Amgen next argued that the district court erred by rejecting its argument that Sandoz’s process infringes claim 7 through the doctrine of equivalents. Specifically, Amgen argued that Sandoz’s one-step, one-solution process is insubstantially different from the claimed three-step, three-solution process because it “achieves the same functions (washing and eluting), in substantially the same way (binding protein preferentially compared to contaminants, and then raising salt concentration to reverse protein binding) to achieve the same result (protein purification).” Sandoz responded that the district court properly analyzed Amgen’s argument and found that Sandoz’s one-step, one-solution process accomplishes purification in a different way from the claimed method and, as a result, is not equivalent. Federal Circuit again agreed with Sandoz and concluded that the district court correctly held that Sandoz’s one-step, one-solution process does not function in the same way as the claimed process. District court correctly held that, the claim recites a sequence of steps requiring application of “refolding,” “washing,” and “eluting” solutions, and our precedent prohibits us from overriding the natural language of claim 7 to extend these limitations to cover nearly any type of adsorbent chromatographic separation. The doctrine of equivalents applies only in exceptional cases and is not “simply the second prong of every infringement charge, regularly available to extend protection beyond the scope of the claims.” London v. Carson Pirie Scott & Co., 946 F.2d 1534, 1538 (Fed. Cir. 1991). Accordingly, the district court was correct to grant summary judgment that Sandoz does not infringe claim 7 under the doctrine of equivalents.
Claim 1 reads:
1. A method of treating a disease requiring peripheral stem cell transplantation in a patient in need of such treatment, comprising
administering to the patient a hematopoietic stem cell mobilizing-effective amount of G-CSF;
and thereafter administering to the patient a disease treating-effective amount of at least one chemotherapeutic agent.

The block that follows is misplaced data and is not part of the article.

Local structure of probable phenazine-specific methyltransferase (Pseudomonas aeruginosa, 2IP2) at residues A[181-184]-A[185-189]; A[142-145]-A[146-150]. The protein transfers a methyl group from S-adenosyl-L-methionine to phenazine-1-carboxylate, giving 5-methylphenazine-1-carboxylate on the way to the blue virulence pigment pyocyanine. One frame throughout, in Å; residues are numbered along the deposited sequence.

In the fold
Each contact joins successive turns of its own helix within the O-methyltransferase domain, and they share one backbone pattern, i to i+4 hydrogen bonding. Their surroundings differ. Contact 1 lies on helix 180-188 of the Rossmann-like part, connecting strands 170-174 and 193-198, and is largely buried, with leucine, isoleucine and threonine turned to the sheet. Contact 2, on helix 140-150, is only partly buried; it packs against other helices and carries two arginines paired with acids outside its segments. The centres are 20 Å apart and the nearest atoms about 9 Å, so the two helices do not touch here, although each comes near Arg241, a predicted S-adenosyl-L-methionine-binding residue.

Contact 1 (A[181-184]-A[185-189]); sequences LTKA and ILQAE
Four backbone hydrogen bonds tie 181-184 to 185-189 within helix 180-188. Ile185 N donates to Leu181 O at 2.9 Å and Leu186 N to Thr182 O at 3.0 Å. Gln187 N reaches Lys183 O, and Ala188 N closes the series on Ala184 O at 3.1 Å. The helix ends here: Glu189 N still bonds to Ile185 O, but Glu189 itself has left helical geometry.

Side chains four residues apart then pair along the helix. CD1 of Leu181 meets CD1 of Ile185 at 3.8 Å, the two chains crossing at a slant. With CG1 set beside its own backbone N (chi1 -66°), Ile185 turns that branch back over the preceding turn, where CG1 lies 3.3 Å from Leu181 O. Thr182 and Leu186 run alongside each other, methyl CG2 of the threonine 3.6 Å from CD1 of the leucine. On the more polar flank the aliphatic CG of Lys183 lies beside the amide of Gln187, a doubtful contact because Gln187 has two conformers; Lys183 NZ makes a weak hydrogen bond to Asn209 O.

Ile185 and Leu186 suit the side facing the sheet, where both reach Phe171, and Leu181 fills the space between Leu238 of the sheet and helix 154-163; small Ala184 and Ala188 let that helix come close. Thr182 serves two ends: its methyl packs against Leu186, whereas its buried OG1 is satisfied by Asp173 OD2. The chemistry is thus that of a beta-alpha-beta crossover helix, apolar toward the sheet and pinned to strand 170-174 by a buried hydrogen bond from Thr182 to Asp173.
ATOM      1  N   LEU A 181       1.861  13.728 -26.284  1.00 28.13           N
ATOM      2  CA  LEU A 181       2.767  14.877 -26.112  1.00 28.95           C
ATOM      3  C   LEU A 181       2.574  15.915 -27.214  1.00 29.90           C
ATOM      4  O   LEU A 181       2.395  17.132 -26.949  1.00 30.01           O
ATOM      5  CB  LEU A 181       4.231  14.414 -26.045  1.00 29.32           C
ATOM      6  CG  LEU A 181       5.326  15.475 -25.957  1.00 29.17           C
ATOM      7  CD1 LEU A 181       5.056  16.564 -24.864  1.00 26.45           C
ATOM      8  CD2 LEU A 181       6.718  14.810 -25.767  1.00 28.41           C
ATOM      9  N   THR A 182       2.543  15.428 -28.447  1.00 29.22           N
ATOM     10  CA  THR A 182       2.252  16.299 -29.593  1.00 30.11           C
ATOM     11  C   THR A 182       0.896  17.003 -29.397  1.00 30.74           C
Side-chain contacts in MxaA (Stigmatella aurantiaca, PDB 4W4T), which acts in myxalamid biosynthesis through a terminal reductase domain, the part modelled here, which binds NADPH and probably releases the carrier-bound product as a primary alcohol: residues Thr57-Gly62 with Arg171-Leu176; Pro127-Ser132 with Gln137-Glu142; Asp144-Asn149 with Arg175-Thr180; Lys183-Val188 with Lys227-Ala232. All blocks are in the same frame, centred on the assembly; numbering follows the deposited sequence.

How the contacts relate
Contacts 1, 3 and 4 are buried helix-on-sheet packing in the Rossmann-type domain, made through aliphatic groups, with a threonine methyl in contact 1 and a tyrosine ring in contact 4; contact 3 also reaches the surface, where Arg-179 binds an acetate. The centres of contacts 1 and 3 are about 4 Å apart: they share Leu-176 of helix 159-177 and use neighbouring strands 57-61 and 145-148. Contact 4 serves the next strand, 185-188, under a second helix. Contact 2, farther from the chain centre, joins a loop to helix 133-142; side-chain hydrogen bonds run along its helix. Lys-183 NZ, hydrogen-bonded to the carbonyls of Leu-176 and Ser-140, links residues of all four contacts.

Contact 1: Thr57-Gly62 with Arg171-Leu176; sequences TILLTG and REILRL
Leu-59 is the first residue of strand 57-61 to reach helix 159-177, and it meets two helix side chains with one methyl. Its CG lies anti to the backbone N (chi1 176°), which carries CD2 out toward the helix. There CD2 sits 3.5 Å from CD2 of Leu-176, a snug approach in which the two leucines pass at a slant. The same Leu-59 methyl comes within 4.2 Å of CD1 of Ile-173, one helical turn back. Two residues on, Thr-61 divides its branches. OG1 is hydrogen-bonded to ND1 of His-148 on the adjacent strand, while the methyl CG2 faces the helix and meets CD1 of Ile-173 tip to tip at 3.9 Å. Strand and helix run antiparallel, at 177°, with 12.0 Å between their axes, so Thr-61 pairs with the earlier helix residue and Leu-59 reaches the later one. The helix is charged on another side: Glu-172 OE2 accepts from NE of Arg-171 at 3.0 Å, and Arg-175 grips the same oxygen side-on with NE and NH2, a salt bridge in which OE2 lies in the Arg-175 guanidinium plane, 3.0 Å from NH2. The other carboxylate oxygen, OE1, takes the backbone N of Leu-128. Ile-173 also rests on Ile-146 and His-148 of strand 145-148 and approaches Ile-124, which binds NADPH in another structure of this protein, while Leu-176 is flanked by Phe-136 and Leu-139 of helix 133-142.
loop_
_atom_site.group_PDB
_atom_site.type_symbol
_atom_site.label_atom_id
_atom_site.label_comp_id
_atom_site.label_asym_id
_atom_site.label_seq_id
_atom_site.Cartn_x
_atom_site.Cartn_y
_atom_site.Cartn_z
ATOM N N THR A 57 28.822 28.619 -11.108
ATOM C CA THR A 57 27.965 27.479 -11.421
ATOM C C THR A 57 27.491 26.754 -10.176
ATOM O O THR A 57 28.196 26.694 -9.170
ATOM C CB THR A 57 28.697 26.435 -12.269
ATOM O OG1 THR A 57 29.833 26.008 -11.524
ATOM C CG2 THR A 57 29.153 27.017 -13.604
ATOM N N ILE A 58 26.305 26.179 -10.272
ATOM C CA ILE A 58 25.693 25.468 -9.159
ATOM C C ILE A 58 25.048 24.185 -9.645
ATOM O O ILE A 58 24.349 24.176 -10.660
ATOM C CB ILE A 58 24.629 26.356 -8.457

Amgen argued that the district court misconstrued the limitation of “disease treating-effective amount” of a chemotherapeutic agent in claim 1 of the ’427 patent as “an amount sufficient to treat a disease for which at least one chemotherapeutic agent is prescribed.” Specifically, Amgen asserted that the phrase only limits the amount of the chemotherapeutic agent administered and that the method of claim 1 encompasses “situations where the chemotherapeutic agent is prescribed only for stem cell mobilization rather than treatment of an underlying disease.” Sandoz responded that Amgen’s construction would read disease treatment out of the claim and collapse the claim’s textual distinction between a “stem cell mobilizing-effective amount” of G-CSF and a “disease treating-effective amount” of the chemotherapeutic agent. Federal Circuit agreed with Sandoz & held that “disease treating” requires that the chemotherapeutic agent be administered to treat an underlying disease. The claimed method therefore must be performed to treat an underlying disease. As the claim itself states, the “disease treating-effective amount” of a chemotherapeutic agent does precisely that. Court further said that Amgen’s construction would broaden claim 1 to cover administration of G-CSF and a chemotherapeutic agent solely for the purpose of mobilizing stem cells. Such a conclusion would require interpreting “disease treating” as “stem cell mobilizing,” but “[o]ur precedent instructs that different claim terms are presumed to have different meanings.” Finally, Federal Circuit held that the district court did not err in construing claim 1 of the ’427 patent & affirmed the Summary Judgment decision.